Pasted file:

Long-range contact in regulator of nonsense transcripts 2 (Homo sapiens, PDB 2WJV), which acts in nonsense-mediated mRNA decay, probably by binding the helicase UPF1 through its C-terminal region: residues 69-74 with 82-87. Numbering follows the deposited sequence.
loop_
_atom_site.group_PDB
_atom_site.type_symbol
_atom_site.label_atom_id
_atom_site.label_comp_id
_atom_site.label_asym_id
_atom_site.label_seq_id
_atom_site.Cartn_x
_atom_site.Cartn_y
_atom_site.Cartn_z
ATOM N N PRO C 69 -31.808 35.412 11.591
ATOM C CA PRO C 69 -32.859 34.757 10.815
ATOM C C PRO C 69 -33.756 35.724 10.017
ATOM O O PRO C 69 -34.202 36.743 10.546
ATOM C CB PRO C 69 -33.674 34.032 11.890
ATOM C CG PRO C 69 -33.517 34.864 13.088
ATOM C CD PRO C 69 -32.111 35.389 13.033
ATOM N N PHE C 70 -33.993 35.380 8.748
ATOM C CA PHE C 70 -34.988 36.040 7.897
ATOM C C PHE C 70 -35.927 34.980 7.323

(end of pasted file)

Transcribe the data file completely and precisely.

Long-range contact in regulator of nonsense transcripts 2 (Homo sapiens, PDB 2WJV), which acts in nonsense-mediated mRNA decay, probably by binding the helicase UPF1 through its C-terminal region: residues 69-74 with 82-87. Numbering follows the deposited sequence.
loop_
_atom_site.group_PDB
_atom_site.type_symbol
_atom_site.label_atom_id
_atom_site.label_comp_id
_atom_site.label_asym_id
_atom_site.label_seq_id
_atom_site.Cartn_x
_atom_site.Cartn_y
_atom_site.Cartn_z
ATOM N N PRO C 69 -31.808 35.412 11.591
ATOM C CA PRO C 69 -32.859 34.757 10.815
ATOM C C PRO C 69 -33.756 35.724 10.017
ATOM O O PRO C 69 -34.202 36.743 10.546
ATOM C CB PRO C 69 -33.674 34.032 11.890
ATOM C CG PRO C 69 -33.517 34.864 13.088
ATOM C CD PRO C 69 -32.111 35.389 13.033
ATOM N N PHE C 70 -33.993 35.380 8.748
ATOM C CA PHE C 70 -34.988 36.040 7.897
ATOM C C PHE C 70 -35.927 34.980 7.323